About Time: We Celebrated the Amazing Robin Williams’ Life in FilmBy Nick Horowitz
“Robin Williams was an airman, a doctor, a genie, a nanny, a president, a professor, a bangarang Peter Pan, and everything in between. But he was one of a kind. He made us laugh. He made us cry. He gave his immeasurable talent freely and generously to those who needed it most.”
Barack Obama couldn’t have put it better. In fact, he captured quite perfectly the essence of Robin Williams’ legacy. The sheer number of roles that Williams played in film and TV left an everlasting impression on his audiences and impacted them in different ways; you only have to glance at the tributes from fans and industry professionals alike, to see this.
People loved Robin Williams because he was an extremely talented man with an explosive personality but also because he was a totally selfless individual who bought light, love and laughter to others. He made sure people never felt alone. In today’s world, he was a true rarity.
How can anyone compile a definitive list of Robin Williams’ “best films”? Everyone has their favourites. Nobody is going to agree. So what follows is a very personal choice of just four films that most touched me. For me, they epitomize what Robin Williams was really about – his ability to inspire people of every age and from every walk of life. His death was shocking – but his legacy, I am sure, will live on.
Good Morning Vietnam (1987) – Robin Williams
This was the film that really established Williams as an A-list Hollywood star. He plays Adrian Cronauer, an armed forces radio DJ during the Vietnam war and the film is a perfect fit for Williams. More about stand-up comedy than war, Good Morning Vietnam certainly plays to Williams’ strengths. He simply dazzles, every moment he’s on the screen. No wonder it earned Williams his first Academy Award nomination for Best Actor.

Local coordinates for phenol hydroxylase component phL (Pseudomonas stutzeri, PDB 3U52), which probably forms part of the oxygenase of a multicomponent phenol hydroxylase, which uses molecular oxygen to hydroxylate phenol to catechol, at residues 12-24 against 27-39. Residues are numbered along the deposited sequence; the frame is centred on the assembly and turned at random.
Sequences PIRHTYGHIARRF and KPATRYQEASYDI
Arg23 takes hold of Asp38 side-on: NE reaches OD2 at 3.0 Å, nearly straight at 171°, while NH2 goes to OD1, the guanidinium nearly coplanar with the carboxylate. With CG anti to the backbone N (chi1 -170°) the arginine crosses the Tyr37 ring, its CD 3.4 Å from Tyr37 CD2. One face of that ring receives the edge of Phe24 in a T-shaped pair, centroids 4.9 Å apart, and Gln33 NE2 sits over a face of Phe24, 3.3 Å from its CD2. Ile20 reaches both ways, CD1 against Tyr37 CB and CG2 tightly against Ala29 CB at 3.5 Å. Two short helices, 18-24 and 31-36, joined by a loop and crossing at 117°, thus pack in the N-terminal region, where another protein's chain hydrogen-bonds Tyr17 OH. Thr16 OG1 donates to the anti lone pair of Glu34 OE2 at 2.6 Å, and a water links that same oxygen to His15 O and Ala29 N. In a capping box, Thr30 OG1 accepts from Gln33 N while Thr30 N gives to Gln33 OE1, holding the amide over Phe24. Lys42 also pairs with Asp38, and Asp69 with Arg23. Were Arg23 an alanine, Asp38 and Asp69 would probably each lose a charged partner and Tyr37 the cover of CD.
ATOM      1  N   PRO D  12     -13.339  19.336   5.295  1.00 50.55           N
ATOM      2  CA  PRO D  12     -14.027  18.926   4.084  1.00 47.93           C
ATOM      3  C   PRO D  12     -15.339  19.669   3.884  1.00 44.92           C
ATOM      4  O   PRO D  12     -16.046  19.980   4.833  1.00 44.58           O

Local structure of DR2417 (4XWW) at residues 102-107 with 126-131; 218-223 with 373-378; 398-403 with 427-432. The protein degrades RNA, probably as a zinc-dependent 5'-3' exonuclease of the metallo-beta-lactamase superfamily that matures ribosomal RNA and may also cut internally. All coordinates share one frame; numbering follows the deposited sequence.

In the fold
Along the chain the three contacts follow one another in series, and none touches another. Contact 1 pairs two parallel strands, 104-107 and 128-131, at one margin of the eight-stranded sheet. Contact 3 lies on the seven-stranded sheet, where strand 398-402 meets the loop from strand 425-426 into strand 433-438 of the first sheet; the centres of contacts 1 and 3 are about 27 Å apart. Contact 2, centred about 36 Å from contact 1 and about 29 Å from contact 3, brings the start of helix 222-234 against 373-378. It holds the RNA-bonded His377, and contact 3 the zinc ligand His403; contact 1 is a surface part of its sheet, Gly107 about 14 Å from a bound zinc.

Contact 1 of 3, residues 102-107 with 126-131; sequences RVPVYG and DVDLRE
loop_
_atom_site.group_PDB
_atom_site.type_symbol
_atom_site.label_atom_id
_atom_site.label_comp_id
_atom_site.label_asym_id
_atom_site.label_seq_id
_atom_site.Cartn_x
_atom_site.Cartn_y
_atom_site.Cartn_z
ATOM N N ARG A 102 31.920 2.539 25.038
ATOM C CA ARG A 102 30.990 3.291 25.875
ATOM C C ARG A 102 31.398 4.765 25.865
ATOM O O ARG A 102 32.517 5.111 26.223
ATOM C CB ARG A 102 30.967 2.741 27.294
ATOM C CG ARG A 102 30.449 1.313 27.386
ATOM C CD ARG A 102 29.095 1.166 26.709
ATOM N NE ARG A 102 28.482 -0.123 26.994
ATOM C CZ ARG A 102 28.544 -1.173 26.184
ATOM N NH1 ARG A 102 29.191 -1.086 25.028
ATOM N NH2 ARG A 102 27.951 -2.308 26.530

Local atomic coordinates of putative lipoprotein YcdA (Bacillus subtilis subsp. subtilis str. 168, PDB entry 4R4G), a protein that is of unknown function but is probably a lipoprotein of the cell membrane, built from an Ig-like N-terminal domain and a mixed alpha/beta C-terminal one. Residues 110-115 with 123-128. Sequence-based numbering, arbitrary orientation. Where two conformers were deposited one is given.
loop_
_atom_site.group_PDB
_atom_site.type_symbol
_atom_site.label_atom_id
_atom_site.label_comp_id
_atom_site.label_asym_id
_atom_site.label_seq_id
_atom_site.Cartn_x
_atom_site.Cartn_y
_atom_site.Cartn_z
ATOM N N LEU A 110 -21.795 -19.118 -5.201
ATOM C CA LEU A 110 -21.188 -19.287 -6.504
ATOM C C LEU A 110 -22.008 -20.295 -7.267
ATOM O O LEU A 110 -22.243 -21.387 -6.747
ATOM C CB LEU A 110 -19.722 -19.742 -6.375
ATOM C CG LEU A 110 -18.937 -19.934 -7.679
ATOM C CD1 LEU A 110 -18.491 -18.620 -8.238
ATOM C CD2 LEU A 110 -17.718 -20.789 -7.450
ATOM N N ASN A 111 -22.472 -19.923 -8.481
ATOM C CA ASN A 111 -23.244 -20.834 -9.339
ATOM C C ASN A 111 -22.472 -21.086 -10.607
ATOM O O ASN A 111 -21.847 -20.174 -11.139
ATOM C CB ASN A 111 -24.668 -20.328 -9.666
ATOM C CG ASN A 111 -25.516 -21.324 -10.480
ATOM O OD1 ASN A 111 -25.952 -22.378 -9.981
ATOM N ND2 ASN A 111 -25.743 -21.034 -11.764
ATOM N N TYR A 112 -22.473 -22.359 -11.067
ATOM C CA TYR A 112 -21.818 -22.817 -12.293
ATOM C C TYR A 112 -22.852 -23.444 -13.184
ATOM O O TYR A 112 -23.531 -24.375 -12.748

Aladdin (1992) – Robin Williams
When the sad news broke yesterday, the Robin Williams character that immediately popped into many fans heads was the Genie from Aladdin. Brought to life by the instantly recognisable voice of Williams, the Genie not only stole the show but transformed what might have been an ordinary straight comedy into a Disney classic. Along with a group of extremely talented animators, Williams’ manic and lively performance (most of which was improvised) was exactly what the role demanded. Big, bright and bold it embodied everything the Genie needed to be. His humour and endless energy added an element to animation that had never been heard before and set the bar high for star casting in future animation films.
Jumanji (1995) – Robin Williams
With so many films to choose from, this might be controversial. Jumanji is not one of Williams’ most critically acclaimed films. However, it’s one of the first performances of his that I saw and it has stuck with me ever since. This supposedly family-friendly blockbuster was both terrifying and exhilarating and certainly earned its place in many a child’s dreams (or nightmares) back in the mid-nineties. Although there are many problems with the film’s plot, this special effects extravaganza certainly got my imagination going, and isn’t that what film is all about? Williams’s man/child performance is so perfect, it’s impossible to imagine anyone else in the role.
Good Will Hunting (1997) – Robin Williams
This is the classic Robin Williams. Alongside an unknown but extremely impressive Matt Damon, Williams delivers a mesmerising performance as the psychologist Sean Maguire. Unsurprisingly, Williams is the heart of the film, bringing a warmth and tenderness that’s in perfect contrast to the dark and callous nature of Damon’s troubled genius. It’s my favourite Williams film and if he’d made nothing else, this would have secured his reputation. After all, his performance earned him his first Oscar for Best Actor in a Supporting Role.